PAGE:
Our office has three hygienists; myself, who has been a hygienist for 35 years, my coworker “Lorna” who has been a hygienist 45 years, and our newest addition “Lucy” who graduated almost three years ago. Lucy gets done with ALL of her patients in 40 minutes. Lorna and I stay on time, but we usually aren’t as fast. The problem is Lorna and I are noticing Lucy is leaving subgingival calculus behind often. Also, Lucy never seems concerned about dull instruments and doesn’t even care about using any Graceys or files. She’s been told at the other office she works at, which she doesn’t like and is leaving for our office, that she goes too fast and is leaving calculus behind.
Yesterday I went over the hour appointment time cleaning up a patient she had six months ago. Because of this, I made up my mind something needs to change, especially after talking to Lorna. But just what to do, I’m not sure about. I don’t necessarily want to tell our doctor; I’d actually like to help her. Maybe check her patients with her, but this probably wouldn’t work since I would have patients too. Further, checking her work would probably be demeaning to her.
I can’t tell if she just can’t feel the calculus, if she’s too worried about getting behind, if she doesn’t care, or is just too timid to get in there and scale. Pretty soon I’m going to go from full-time to part-time, and I thought maybe I could come in on my off day and guide her. I would do this, but that isn’t how I wanted to spend my days off. Also if I did this, the doctor would wonder what’s going on. I need advice!
First, I want to applaud you for wanting to help this hygienist improve and not just demean and bully her. This shows great character on your part!
When it comes to conflict or issues between co-workers, I’m all for addressing the issue directly with the co-worker. However, it becomes tough when the issue is work quality because, as a fellow hygienist, you aren’t her boss. This can make the discussion tricky. The fact that she’s leaving another office, partially due to the constructive criticism they gave her, makes it seem like she’s probably not the best with constructive criticism. This alone, makes me wonder if the discussion on work quality would be best coming from the doctor/boss as to not cause a stressed relationship between you two. However, this is a double-edged sword because if the doctor mentions, “The other two hygienists are finding residual calculus,” it can lead to a stressed relationship between you, the other seasoned hygienist, and her. Also, you need to be very certain the calculus you are finding on patients she has treated isn’t actually a homecare issue on the patients’ part.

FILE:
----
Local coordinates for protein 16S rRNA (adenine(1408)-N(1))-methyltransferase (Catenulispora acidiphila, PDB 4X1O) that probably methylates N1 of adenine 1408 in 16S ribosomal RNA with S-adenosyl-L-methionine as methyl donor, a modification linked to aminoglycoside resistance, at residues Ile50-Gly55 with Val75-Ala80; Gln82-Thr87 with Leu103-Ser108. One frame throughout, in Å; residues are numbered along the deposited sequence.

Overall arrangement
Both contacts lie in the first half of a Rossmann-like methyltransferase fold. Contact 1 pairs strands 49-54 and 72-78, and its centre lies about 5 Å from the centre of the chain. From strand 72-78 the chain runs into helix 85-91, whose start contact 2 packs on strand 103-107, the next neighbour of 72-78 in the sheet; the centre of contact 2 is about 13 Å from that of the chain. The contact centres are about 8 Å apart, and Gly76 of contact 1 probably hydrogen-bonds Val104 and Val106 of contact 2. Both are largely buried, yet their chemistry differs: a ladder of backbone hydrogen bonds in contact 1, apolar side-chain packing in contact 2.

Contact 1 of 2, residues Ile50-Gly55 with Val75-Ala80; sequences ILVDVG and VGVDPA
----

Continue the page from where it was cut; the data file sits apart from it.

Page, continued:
So what to do? You could approach her, privately and positively, and mention that you’ve noticed she doesn’t sharpen her instruments and ask if she needs help. Possibly explaining the importance of sharp instruments. I suggest starting with the instrument issue because some hygienists are fast and some just don’t care for Graceys or files, but can still scale effectively with the instruments they like. However, all hygienists need sharp instruments. Then you can see if she makes an effort to sharpen her instruments and go from there.
I’m really torn on whether you should mention directly to her that you are finding residual calculus. I’m leaning toward both you and the other seasoned hygienist having a chat with the doctor about your concerns regarding this. I know you don’t want to bring it up with the doctor, but the doctor is her boss. If the doctor feels it’s appropriate for you to approach her, offering your help, then there’s your answer. Again, it falls back to the point about not accepting constructive criticism well and if she leaves your office because of you approaching her, and the doctor wasn’t aware of the issue in the first place, this falls on your shoulders, and you’ll have to answer for it.
Overall, keep coming from a positive place of wanting to truly help this hygienist. As long as you don’t demean, embarrass, or bully her because she needs to improve, she should be receptive to your honest willingness to help.